Through the Roof

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Chapter 22: "You first, little brother, you first."

Officially Mayfield’s opens at nine o’clock. Unofficially Mayfield’s opens when Charlotte opens it. Other than on rare occasions the shoppers don’t appear until ten or ten-thirty. Charlotte’s routine was to get to the shop sometime before ten and put a different item on display out front. She would also put a different quote on a chalkboard out front. After that was all set, she’d lock the front door again and take a leisurely stroll down Main Street to greet her neighboring shop owners and get a cup of coffee.

I got to Mayfield’s in time to see Charlotte putting her chalkboard on the seat of the rocker she had placed in front of her shop. The quote of the day was by Albus Dumbledore. I stood behind her as she squatted adjusting the angle of the sign. “It takes a great deal of bravery to stand up to our enemies, but just as much to stand up to our friends.”

“Who’s Albert Dumbledore?” I asked.

She turned her head slowly and gave me one of those you-moron looks. “It’s Albus, not Albert. Don’t you read?”

“What did he write?” I asked.

“Do you know who Harry Potter is?”

“I thought a woman wrote that.”

“Yes. J. K. Rowling wrote the Harry Potter series. Dumbledore is one of her characters.” She stood up next to me. “I’ll bet Atreyu can tell you all about him. You should ask him.”

“Maybe I will,” I told her, but I doubt she believed me. “You know why I’m here, don’t you?”

“You’re buying coffee this morning,” she guessed as she locked her front door.

As we began walking toward the diner, I said, “I’m officially telling you that as far as I’m concerned, you can hire anyone you want.”

Charlotte slid her hand under my arm as we walked and leaned into me as she laughed. “You know, I don’t need your permission.”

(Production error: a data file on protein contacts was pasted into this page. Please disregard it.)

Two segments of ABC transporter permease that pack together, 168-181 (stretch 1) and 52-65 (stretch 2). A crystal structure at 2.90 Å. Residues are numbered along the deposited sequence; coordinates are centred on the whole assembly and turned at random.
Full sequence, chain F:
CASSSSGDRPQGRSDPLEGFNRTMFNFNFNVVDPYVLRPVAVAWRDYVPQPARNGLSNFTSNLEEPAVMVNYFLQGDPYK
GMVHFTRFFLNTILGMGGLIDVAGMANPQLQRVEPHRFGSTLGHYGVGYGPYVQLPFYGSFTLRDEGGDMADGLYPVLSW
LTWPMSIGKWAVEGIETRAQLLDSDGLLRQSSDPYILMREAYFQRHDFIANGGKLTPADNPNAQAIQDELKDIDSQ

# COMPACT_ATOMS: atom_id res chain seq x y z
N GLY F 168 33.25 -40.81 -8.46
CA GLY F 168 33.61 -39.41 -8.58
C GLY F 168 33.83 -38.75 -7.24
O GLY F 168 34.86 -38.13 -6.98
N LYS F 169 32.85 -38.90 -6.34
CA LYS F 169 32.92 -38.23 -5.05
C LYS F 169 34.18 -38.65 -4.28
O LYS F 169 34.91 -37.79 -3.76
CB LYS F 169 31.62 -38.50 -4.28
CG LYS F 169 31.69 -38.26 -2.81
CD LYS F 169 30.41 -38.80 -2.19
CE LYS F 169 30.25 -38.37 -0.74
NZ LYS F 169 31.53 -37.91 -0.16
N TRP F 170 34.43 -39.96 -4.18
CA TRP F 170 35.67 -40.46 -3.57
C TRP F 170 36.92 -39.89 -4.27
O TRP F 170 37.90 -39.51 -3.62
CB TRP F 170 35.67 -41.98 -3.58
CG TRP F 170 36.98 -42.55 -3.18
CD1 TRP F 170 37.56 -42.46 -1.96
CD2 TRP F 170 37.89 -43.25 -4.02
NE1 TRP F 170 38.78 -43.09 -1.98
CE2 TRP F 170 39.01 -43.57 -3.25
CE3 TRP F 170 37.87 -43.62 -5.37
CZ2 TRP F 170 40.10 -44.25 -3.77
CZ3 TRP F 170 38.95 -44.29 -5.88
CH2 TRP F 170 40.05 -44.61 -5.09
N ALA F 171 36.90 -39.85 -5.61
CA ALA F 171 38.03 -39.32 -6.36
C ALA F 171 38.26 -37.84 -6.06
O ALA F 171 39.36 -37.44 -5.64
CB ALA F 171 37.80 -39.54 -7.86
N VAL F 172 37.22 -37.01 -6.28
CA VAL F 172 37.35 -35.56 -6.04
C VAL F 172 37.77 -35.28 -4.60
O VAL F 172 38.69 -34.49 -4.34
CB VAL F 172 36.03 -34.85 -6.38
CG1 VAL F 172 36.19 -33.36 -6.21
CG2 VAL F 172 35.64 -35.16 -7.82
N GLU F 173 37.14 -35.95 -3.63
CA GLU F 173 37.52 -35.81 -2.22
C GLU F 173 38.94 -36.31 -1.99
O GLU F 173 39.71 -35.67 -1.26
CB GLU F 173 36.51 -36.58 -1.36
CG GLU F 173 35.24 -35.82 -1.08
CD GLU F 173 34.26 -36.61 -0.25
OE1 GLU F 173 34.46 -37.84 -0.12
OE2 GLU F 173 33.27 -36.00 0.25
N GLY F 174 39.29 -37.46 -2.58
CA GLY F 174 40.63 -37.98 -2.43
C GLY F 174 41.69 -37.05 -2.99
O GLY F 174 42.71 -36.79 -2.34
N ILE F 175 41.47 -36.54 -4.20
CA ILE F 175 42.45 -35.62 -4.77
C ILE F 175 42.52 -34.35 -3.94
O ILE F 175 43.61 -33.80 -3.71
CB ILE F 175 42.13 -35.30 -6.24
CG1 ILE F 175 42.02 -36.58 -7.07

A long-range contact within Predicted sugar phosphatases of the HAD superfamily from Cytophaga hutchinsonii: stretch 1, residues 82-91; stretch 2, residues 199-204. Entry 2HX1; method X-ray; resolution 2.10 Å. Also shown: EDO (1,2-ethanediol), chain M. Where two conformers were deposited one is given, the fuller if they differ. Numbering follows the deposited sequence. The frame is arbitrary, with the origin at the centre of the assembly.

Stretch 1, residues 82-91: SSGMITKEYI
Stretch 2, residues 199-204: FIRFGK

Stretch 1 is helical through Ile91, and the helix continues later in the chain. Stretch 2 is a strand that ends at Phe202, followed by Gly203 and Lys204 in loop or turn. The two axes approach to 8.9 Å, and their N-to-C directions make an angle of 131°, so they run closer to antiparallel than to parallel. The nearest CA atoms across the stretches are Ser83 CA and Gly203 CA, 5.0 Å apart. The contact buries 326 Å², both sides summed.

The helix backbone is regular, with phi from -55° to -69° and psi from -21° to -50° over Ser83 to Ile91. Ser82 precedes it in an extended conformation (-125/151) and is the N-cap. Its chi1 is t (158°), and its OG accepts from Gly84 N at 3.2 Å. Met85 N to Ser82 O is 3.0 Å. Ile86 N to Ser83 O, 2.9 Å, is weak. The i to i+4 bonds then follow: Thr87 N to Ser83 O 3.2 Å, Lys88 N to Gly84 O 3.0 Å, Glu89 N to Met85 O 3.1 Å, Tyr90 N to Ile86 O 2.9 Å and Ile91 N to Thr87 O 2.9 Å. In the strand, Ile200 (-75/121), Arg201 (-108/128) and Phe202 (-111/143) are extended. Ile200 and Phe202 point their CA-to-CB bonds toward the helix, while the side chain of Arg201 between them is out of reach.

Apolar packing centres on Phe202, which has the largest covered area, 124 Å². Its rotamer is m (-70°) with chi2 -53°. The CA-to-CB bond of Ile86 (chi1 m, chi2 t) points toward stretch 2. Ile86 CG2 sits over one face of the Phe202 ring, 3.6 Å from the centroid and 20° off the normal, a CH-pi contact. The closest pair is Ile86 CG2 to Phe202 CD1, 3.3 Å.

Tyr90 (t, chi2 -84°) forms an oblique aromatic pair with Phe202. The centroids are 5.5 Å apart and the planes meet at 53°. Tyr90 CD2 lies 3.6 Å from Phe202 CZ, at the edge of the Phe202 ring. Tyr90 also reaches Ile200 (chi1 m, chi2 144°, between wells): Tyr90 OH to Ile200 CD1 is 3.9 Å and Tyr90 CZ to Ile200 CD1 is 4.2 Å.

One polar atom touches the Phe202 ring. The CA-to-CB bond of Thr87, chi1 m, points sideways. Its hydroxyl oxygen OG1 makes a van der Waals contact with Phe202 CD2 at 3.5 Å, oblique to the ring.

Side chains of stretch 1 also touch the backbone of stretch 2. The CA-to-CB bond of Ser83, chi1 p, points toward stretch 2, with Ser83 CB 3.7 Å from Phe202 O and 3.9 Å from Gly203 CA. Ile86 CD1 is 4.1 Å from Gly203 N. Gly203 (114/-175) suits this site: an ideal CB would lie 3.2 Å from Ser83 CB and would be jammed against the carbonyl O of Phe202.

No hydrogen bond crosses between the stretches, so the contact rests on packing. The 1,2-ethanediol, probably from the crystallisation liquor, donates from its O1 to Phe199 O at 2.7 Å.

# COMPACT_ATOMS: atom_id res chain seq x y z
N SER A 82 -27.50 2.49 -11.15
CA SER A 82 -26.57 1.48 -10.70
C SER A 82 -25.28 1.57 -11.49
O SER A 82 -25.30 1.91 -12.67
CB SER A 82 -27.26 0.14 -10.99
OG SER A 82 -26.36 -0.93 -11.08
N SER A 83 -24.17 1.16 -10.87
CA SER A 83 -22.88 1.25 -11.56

“I know,” I said. “I also know that you don’t even want my permission, but according to Kelly, her mother won’t take the job unless I tell you it’s okay with me. So that’s what I’m doing. Okay?”

Charlotte looked straight at me and raised her hands, palms out. “As far as I’m concerned, I’ve offered her a job. Now it’s up to her to take it or leave it.”

“Well, you can tell her it’s fine with me.”

She shook her head no. “I’m not telling her that.”

I could feel my face scrunch together as I leaned away from her to get a better look.

“I’m not telling her that,” declared Charlotte with a snap of her head. “Whatever this thing is between you, your ex, and your daughter, I’m not in the middle of it. So if she needs to hear that you won’t get all old woman on us, then she needs to hear it from you.”

I exhaled. “Maybe that’s just her way of saying she doesn’t want the job.”

Poking me with her finger, she said, “If you really believe that, then tell that to your daughter.”

I stared down at where she had poked me.

Poking me again in the same spot she said, “I dare you.”

“You act like you think I’m afraid to talk to her,” I said.

“You act like you’re afraid to talk to her. Actually, you act like you’re afraid to say her name. But it isn’t fear, is it?”

“Do you and Kelly ever consult with each other, you know, to compare psychotherapy notes?”

“Oh yes, of course. In fact, that’s all we ever do.” Batting her eyes and tilting her head she said, “We just live to talk about you.”

“Get a life,” I said, attempting to match her sarcasm.

“You first, little brother, you first.”

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